Once Pertler saw the state of the house and its extensive damage, along with what he calls “ongoing vandalism,” he and his partners have determined the house is no longer viable, and are now pursuing commercial options for the property. 
While it could be an attractive location for a retail outlet or restaurant, the property is currently zoned for residential use. Rezoning it for commercial use would entail a lengthy bureaucratic process, one that would involve the Cook County Building and Zoning Board and the Village of Flossmoor. 
“Our first choice is to remove the existing structure and construct a mixed-use building with retail stores/restaurants on the ground level and residential above,” Pertler said via email. 
“The retail stores/restaurants would benefit from the traffic on Kedzie Ave. and the high school across the street. Additionally, the apartments would enjoy the beautiful views of the golf course.”
However, Pertler added that a Flossmoor official indicated the village would prefer the property be zoned solely for commercial use, without residential aspects.
And, then, there’s the requirement that Pertler and partners demolish the house before it can be annexed into Flossmoor — and before any zoning changes could happen.
“The best thing to happen to that property is to demolish the house,” Bugner said. 
It’s not clear when a demolition will happen, however. Pertler said he and his partners are “exploring options” to secure financing or raise capital to develop the site.
Exploring other possible outcomes
In the meantime, Flossmoor will consider the petition for annexation. 
Bugner will forward along the complaints it gets to the Cook County Building and Zoning Board, the ultimate authority over the property. 
Residents will continue to look at the house and wonder when someone will be done about it.
Flossmoor resident Robert Rose said he has offered some consultation to village officials as a local resident with extensive knowledge of real estate and vacant properties.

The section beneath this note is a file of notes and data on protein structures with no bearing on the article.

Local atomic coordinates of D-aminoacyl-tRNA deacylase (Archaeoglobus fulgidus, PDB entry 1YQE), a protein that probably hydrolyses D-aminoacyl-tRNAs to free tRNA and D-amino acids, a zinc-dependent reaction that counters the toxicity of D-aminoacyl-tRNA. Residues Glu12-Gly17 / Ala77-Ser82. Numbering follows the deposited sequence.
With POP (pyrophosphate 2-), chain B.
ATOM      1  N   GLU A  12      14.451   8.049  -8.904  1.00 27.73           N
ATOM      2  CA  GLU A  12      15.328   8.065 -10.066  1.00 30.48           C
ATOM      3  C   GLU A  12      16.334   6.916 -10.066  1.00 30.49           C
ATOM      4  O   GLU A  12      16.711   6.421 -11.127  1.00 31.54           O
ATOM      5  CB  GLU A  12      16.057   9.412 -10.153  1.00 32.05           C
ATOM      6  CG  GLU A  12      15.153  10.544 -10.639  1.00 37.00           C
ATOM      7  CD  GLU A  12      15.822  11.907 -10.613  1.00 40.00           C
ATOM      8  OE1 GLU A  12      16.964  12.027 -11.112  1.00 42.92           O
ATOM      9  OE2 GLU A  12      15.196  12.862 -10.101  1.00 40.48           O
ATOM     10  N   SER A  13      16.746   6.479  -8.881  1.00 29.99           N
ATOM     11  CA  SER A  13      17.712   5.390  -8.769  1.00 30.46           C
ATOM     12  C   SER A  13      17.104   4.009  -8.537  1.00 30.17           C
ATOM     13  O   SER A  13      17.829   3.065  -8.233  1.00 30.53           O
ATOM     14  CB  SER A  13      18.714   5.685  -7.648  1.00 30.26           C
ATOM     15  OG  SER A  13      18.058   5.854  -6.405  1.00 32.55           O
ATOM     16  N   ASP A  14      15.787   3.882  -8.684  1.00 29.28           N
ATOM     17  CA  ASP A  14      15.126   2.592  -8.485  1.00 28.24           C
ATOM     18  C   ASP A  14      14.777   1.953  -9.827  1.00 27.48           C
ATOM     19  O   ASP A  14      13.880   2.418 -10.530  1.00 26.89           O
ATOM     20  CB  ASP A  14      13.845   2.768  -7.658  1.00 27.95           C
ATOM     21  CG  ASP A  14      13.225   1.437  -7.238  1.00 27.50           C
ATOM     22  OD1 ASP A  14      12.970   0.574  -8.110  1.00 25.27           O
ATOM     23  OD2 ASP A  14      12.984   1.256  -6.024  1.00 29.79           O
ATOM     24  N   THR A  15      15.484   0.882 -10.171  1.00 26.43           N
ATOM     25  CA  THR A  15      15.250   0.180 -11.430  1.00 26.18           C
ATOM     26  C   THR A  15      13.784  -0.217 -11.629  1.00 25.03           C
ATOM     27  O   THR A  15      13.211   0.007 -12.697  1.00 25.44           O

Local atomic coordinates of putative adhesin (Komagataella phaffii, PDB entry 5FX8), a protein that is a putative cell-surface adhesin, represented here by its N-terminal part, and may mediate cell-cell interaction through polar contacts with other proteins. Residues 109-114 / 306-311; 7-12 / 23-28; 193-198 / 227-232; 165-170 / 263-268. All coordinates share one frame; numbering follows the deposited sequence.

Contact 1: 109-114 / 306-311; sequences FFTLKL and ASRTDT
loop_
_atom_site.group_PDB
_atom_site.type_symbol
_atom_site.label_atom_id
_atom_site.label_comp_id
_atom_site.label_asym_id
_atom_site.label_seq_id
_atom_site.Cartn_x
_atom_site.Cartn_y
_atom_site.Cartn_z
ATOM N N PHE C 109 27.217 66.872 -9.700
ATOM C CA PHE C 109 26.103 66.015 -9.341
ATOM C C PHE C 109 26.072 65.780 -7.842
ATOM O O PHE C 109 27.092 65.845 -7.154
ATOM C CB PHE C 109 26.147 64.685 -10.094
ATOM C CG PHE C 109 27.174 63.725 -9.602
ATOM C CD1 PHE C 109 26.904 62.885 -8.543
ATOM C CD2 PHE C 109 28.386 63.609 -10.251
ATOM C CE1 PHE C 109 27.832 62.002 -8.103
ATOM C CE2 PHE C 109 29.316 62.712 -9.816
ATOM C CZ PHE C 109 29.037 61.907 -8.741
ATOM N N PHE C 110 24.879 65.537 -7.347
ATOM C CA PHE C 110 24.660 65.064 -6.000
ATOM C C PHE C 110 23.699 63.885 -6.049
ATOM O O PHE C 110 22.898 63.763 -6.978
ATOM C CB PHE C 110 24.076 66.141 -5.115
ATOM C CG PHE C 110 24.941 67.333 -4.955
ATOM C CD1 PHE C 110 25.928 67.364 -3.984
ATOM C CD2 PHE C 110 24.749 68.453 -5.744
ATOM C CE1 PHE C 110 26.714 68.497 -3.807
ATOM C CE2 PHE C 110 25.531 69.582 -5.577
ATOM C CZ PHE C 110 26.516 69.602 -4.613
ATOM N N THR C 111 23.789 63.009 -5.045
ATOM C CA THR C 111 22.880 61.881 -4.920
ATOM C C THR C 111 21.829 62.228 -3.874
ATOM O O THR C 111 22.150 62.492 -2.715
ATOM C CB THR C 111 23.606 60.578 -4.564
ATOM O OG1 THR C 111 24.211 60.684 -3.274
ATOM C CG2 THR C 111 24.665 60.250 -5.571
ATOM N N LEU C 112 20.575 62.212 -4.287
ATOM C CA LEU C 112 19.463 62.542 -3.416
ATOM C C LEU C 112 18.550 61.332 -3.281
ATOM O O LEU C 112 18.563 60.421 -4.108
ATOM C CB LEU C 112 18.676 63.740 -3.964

Rose is also President of Cook County Land Bank, an organization that works to acquire vacant and abandoned properties within the county, clear their titles and return them to the active real estate pool at below-market price. 
  Many windows at the house
  have been boarded up for
  months, one aspect that is a
  violation of Cook County
  building code.


“This property is in a unique position. It has an owner, the taxes are current and they tried to start cleaning it up. The property isn’t falling down and doesn’t present an open and hazardous condition,” Rose said. 

For these reasons, the Land Bank does not have authority to obtain the property. If Pertler and his partners wanted to divest of the Kedzie house, Rose said, they could donate the property to the land bank.
“They could do that if they want to cut their losses,” Rose said. “The landbank would be able to acquire the property and work with the village to have it annexed and rezoned, and find a buyer for it.”
However, despite the obstacles they must overcome to return the property to viability, Pertler said For His Glory LLC isn’t positioned to simply walk away from it. Some of the group’s partners have directed funds from their retirement accounts into the house-flipping corporation, he said.
“My partners are not in a position to lose any money from their retirement accounts on this project. We are praying for a win-win plan for both the partners and the community,” Pertler said. “We are definitely open to all offers from potential buyers.”

From the neighbor’s point of view
Looking at the Kedzie Avenue house from the third tee at Coyote Run Golf Course, Dave Ward refers to the tangle of immature trees, flowers and brush as “the enchanted forest.”
  Dave Ward, superintendent
  of Coyote Run Golf Course,
  shows how close the unsightly
  abandoned house is to the
  beautiful grass near the
  course’s third tee.


As superintendent of Coyote Run for 15 years, Ward remembers when “Kenny” kept the grounds of his home meticulously manicured. He talked to the NBA star regularly, giving him tips about landscaping and helping connect him with workers for his property. 

Then one day, without warning, Norman was gone and the house was quiet.
“It seemed like, within days, someone stole the air conditioning units,” Ward said. “And then the enchanted forest started to grow and shroud the house.”
After years of inactivity, there grew to be a wall of vegetation between the house’s north face and Coyote Run. During the summers, the great green barrier obscured the view of the house from golfers at the third tee. Then last year, workers removed the “enchanted forest.”
“It was amazing because over the course of five or six years, some of the pioneer trees that blew in got big,” Ward said. “It took a crew of four guys three to four weeks to cut it all down.”
The neglected house stands in stark contrast to the pristine, obsessed-over 140 acres of Coyote Run. However, with no activity, the forest is creeping back in to cover it once again. 
“It would be a natural for someone to donate it to the park district. It would fill out this whole corner here,” Ward said.